Teachers are collateral damage of each Utah legislative session. They suffer in trying to follow the 60-plus laws lawmakers usually pass each year; and the end losers — the students.
Lawmakers (the same lawmakers that rail against big government, waste and regulations) don’t seem to care that with each law passed they bloat education even more. Each law requires staff to write regulations and policies, publish them, and monitor them for compliance. Then staff is needed to service the “data warehouse” where extensive data is kept in case someone complains so they can show how administrators “followed regulations.” Then all educators have to gear up for next year’s wave of laws, even though they haven’t finished with the last ones. It’s a full-employment program lawmakers have created.
The most serious result of their lawmaking is the collateral damage they cause; teachers who must follow the laws or be in violation for not following them. Nine years ago I wrote about the “Utah Educator Supply and Demand Study, 2004” commissioned by the Utah State Office of Education and Higher Education. It found that 40 percent of new teachers leave the profession after five years. I wrote, “I suspect teachers on exit interviews give courtesy answers similar to what politicians say when they leave — to spend more time with their family. The truth is that many are leaving because of the oppressive and stressful working conditions now prevalent in today's schools.” That was according to my talking with front-line teachers.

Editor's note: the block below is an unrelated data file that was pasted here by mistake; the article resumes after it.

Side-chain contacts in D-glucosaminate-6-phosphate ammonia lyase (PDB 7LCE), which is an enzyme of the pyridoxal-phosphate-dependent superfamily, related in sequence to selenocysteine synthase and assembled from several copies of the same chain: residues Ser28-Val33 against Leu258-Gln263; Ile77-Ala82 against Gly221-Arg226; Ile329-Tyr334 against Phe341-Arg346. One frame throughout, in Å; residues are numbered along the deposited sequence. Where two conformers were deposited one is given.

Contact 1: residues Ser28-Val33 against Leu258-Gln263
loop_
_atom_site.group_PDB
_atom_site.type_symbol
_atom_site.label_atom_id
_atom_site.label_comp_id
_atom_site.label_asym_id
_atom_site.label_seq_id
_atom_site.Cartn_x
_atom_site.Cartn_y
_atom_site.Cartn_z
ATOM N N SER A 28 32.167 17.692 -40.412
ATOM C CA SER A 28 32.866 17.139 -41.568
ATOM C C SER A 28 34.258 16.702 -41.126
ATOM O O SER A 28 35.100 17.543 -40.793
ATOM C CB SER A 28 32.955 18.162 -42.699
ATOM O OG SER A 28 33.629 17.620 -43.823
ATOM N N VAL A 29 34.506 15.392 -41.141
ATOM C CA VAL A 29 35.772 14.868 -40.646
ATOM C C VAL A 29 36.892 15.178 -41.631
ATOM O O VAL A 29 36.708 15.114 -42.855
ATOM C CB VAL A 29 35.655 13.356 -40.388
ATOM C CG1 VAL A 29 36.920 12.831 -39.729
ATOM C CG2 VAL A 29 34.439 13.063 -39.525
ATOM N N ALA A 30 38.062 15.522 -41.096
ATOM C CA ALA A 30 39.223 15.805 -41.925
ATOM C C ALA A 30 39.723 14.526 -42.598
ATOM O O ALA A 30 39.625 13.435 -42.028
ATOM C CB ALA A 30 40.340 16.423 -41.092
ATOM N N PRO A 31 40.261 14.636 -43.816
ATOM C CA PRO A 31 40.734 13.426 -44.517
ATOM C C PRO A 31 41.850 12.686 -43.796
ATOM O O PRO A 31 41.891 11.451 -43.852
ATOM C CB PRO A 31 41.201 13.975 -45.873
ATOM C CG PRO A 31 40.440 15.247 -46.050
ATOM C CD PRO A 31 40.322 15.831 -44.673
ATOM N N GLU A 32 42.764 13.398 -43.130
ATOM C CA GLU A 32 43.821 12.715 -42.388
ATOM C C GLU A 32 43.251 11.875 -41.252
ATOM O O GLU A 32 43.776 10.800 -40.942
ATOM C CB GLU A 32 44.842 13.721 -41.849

The article received many responses from teachers and administrators agreeing with the observations. Here is a sample: “ A student teacher from our school quit last year at Christmas. Why? The students wouldn't work, when she phoned the parents, they swore at her and the principal didn't do an awful lot to back her up. She was the top of the pack as far as student teachers go, so when we had an opening this year we phoned to see if she wouldn't try again at our school. The reply, "Thank you, if I ever came back it would be there, but never. I have a job now with great opportunities to grow and a great working environment."
A third-grade teacher wrote, “This is my 30th year and I have discouraged four of my nieces and nephews from taking up the career. What a shame when there is so much possible with all these young minds. Thank you for seeing the truth!” Another said, “During my career I have seen education deteriorate as far as being a desirable career. Teachers are no longer supported in the classroom by the parents, administrators and the legislature .”
Today, not much seems to have changed, except the teaching environment seems more oppressive. Now, about one-third of new teachers are leaving after five years. The teaching profession is a science and an art, and should be treated as such. Individuals enter the profession because of their passion for teaching others. However, because of overwhelming regulations, teachers find they are not able to practice their profession with the passion and creativity needed to challenge and motivate students to become constant learners — and it’s the students that lose.
Our lawmakers should apply the same standard as they do with the business environment — deregulate. All business people ask for is a stable regulatory environment that they can depend upon. Teachers and students should expect no less.
Utah native John Florez served on the U.S. Senate Labor Committee, as Utah industrial commissioner and filled White House appointments, including deputy assistant secretary of labor and on the Commission on Hispanic Education. Email: firstname.lastname@example.org
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